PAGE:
January 31, 2015 marks the 54th anniversary of the space flight of Ham Chimpanzee, who became the first ape in space. Save the Chimps marks this anniversary to honor Ham, his courage, and his unwilling sacrifice. The Space Chimps, or “Astrochimps”, hold a special place in the hearts of everyone at Save the Chimps. It was the plight of the Air Force chimps, the chimps used in the early days of space research, and their descendents, that inspired our late founder Dr. Carole Noon to establish Save the Chimps.
Ham’s story spans the globe and into the reaches of space. Born in Cameroon in approximately 1957, Ham was captured and brought to a facility in Florida called the Miami Rare Bird Farm. In July 1959, Ham was transferred to Holloman Air Force Base in Alamogordo, NM to be trained for space flight as part of Project Mercury. Ham at the time was known as Chang, or #65, and was renamed at the time of his spaceflight after the acronym for “Holloman Aero Medical.” Ham and other young chimps, including Minnie (the mother of two STC residents, Rebel and Li’l Mini) and Enos (the chimp who would become the first and only chimp to orbit the Earth), were habituated to long periods of confinement in a chair, and trained to operate levers in response to light cues. After 18 months of training, Ham was selected as the chimp whose life would be risked to test the safety of space flight on the ape body. On January 31, 1961, after several hours of waiting on the launch pad at Cape Canaveral, FL, 3 ½ year old Ham was propelled into space, strapped into a container called a “couch.”
Ham’s flight lasted approximately 16 ½ minutes. He travelled at a speed of approximately 5800 mph, to a height of 157 miles above the earth. He experienced about 6 ½ minutes of weightlessness. Incredibly, despite the intense speed, g-forces, and weightlessness, Ham performed his tasks correctly. After the flight, Ham’s capsule splashed down 130 miles from its target, and began taking on water. It took several hours for a recovery ship to reach Ham, but miraculously he was alive and relatively calm considering his ordeal. When he was finally released from the “couch” however, his face bore an enormous grin. Although interpreted as a happy smile by many people, Ham’s expression was one of extreme fear and anxiety. That fear was demonstrated again sometime later through an act of defiance. Photographers wanted another shot of Ham in his “couch.” Ham refused to go back into it, and multiple adult men were unable to force him to do so.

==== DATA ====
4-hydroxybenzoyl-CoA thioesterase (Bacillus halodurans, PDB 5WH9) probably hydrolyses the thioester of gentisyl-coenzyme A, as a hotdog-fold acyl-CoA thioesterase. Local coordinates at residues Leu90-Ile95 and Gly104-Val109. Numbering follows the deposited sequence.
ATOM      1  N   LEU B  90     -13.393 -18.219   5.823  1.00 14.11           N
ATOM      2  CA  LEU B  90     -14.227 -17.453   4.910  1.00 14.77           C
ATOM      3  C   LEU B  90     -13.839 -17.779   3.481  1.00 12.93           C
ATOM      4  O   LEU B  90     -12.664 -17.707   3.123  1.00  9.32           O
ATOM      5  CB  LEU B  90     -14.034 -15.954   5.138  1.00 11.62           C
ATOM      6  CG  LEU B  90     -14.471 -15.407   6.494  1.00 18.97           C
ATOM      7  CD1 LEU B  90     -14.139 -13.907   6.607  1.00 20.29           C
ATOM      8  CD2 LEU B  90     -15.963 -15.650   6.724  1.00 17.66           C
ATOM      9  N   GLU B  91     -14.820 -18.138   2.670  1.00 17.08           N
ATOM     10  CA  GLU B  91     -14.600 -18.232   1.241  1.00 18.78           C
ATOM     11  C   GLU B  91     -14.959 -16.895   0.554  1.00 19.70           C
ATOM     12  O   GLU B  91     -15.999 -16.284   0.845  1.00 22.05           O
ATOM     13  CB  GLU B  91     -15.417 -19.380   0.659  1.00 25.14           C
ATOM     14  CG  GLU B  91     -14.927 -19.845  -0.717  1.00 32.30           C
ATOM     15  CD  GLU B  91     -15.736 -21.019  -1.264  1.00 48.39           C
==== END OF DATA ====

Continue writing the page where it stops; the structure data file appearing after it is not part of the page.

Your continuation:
Unlike the rest of the space chimps, Ham was spared decades of biomedical research, but he did have a lonely existence for many years. He was transferred to The National Zoo in 1963, where he lived alone for 17 years, before finally being sent to the North Carolina Zoo where he could live with other chimps. He died 22 years after his historic flight into space, on January 18, 1983, at the estimated age of 26.
Ham’s flight is remarkable for many reasons. Ham not only survived the flight, but performed his tasks correctly, despite the rigors of space flight and the fear he must have experienced. His courage and heroism paved the way for Alan Shepard, Jr., the first American in space. But perhaps the most remarkable aspect of this story is often lost in all of the writings about Ham: he was a baby. If Ham had not been kidnapped and his mother killed, he still would have been nursing at age 3 ½, dependent on his mother for survival. “We should never forget that the individual strapped aboard that capsule 50 years ago today was, in fact, a child,” says STC Sanctuary Director Jen Feuerstein. “I can’t imagine a human toddler performing so admirably under the conditions that Ham endured. It says a lot about Ham’s character, intelligence, and bravery.”
Today we honor and remember Ham and all of the young chimps who suffered through the tragic deaths of their mothers and the transatlantic journey to the United States to become test subjects for space flight. Although Ham had no children, Save the Chimps is proud to have provided a peaceful retirement for other survivors and descendents of the space chimp program.
As Dr. Carole Noon once said, “They have bravely served their country. They are heroes and veterans.”